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Cats + Emergency Situations

  • Sago Palms are pretty plants but beware—they pack a deadly punch for pets. The popular Sago Palm enhances outdoor landscapes in warmer areas of the U.S. and serves as indoor decor in many colder climates. All parts of the Sago Palm are poisonous, but the seeds (nuts) are the most toxic to pets. As with all poisoning cases, early detection and treatment increases the rate of success.

  • A seizure is a sudden surge in the electrical activity of the brain causing signs such as twitching, shaking, tremors, convulsions, and/or spasms. Epilepsy is used to describe repeated episodes of seizures. With epilepsy, the seizures can be single or may occur in clusters, and they can be infrequent and unpredictable or may occur at regular intervals. Since many different diseases can lead to seizures, it is important to perform diagnostic tests to investigate the underlying cause of the seizures. Treatment of seizures in the cat depends on the nature of the underlying disease.

  • A biopsy is one of the more common diagnostic procedures performed in cats and people. Skin biopsies provide valuable insight into the type of cells contained in an abnormal area of skin or a skin growth, and whether the lesion poses a more serious health threat to your pet.

  • Summer is a great time to get outdoors and enjoy nature and the warm sunshine, especially with your pet. Pets are inquisitive creatures and love to investigate their surroundings. Unfortunately, this trait can lead pets down the path of injury and illness. The following information will help you to avoid many summer dangers that can affect your pet.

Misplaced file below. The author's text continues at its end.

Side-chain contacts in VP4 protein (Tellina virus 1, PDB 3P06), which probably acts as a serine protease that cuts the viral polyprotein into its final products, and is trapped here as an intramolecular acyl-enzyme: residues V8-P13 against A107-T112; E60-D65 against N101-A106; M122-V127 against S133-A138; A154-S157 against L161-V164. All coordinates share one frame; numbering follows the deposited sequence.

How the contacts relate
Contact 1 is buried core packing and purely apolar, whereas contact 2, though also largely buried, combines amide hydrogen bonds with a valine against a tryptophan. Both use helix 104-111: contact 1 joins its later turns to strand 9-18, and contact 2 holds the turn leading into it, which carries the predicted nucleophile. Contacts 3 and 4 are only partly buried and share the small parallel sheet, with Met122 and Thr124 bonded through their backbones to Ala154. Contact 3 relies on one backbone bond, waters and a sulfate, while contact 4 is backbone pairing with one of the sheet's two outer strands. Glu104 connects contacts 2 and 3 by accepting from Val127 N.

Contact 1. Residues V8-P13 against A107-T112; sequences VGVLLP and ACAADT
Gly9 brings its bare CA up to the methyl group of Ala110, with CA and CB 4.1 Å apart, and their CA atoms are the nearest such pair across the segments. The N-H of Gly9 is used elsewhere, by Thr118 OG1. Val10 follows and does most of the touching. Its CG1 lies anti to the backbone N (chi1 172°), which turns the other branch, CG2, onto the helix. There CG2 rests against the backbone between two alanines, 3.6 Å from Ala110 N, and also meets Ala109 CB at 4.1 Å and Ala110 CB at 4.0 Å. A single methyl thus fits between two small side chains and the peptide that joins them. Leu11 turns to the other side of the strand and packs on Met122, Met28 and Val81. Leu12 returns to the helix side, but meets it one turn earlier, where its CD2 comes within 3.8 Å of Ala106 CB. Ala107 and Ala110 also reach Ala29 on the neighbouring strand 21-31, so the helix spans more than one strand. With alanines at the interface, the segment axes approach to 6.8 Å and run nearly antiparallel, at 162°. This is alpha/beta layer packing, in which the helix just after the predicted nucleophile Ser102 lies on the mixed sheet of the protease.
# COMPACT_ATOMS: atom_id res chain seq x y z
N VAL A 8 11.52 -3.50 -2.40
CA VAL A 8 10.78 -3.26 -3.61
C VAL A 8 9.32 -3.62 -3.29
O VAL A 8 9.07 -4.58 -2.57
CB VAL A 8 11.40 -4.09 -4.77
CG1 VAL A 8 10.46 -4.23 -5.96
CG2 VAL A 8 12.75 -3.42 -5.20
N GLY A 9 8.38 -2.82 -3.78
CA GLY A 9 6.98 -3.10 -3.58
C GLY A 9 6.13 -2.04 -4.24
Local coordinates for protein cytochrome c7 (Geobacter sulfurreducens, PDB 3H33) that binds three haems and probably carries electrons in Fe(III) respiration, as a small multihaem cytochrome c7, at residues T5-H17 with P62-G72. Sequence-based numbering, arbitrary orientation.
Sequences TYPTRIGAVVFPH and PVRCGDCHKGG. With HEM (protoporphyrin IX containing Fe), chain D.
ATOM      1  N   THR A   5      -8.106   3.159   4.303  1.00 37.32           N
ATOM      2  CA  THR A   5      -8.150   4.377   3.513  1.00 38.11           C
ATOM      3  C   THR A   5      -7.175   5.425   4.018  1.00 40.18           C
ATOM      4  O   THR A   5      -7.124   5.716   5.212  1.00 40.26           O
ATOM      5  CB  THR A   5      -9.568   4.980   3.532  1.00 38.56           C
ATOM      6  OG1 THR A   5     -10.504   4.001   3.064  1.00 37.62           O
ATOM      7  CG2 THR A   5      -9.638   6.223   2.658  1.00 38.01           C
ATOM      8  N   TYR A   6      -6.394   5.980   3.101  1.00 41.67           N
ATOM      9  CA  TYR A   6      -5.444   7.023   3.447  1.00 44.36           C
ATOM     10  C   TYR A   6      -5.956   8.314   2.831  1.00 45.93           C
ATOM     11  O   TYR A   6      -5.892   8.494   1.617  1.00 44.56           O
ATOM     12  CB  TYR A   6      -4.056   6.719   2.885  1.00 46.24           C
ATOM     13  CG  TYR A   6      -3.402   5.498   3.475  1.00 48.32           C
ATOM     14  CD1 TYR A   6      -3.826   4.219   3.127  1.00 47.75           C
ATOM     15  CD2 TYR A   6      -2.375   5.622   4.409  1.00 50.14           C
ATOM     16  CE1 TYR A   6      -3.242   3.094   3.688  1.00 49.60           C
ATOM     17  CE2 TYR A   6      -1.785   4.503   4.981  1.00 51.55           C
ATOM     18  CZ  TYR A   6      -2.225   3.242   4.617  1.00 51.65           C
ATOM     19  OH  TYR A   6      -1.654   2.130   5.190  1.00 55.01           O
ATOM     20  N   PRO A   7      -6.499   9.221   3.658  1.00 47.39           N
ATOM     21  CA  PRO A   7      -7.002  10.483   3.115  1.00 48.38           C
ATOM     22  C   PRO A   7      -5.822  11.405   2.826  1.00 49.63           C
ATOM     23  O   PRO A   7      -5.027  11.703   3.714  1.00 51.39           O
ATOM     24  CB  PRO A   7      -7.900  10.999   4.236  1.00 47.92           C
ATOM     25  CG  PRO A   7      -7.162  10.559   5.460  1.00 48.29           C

• Toad poisoning (or toxicity) occurs when a cat is exposed to the toxins secreted by certain species of toads. The two most common species of toads that cause poisonings in the United States are the cane or marine toad and the Colorado River or Sonoran desert toad. While there are toads in Canada that secrete toxic substances, their effects are much less severe than the toxins secreted by the cane or Sonoran desert toads. Death can occur quickly and immediate treatment is required.

  • Vitamin D poisoning occurs when a cat ingests a toxic dose of vitamin D. A common source of vitamin D poisoning is when a cat accidentally ingests rodenticides containing vitamin D. Vitamin D poisoning causes a variety of clinical signs. The initial clinical signs, occurring anywhere from 8 to 48 hours after ingestion, include depression, weakness, and appetite loss. Vomiting, increased drinking and urination, constipation, and dehydration typically follow these signs.

  • Vomiting describes the active expulsion of food from the stomach. Vomiting may be caused by disorders of the stomach but is a clinical sign that can occur with many diseases and problems. It is not a specific disease or diagnosis itself. Cats vomit quite readily and occasional vomiting in an otherwise healthy cat may not indicate anything abnormal.

  • When a cat bites, its sharp canine teeth easily puncture the skin, leaving small, but deep, wounds in the skin. These punctures rapidly seal over, trapping bacteria from the cat's mouth under the skin of the victim, where they can readily multiply.

  • Cats are instinctively very territorial. They fight with other cats to protect their territory or to acquire more territory. As a result, fight wounds are common in cats. In cats, over 90% of infected wounds result from cat bites sustained during a fight with another cat. Dog, rat and other rodent bites can occur but they are much less common.

  • Pets and people need some zinc in their diets. However, too much zinc can cause serious health problems.

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3070 8th St SW
Altoona, IA 50009
Phone: (515) 967-4281
Fax: (515)967-8824


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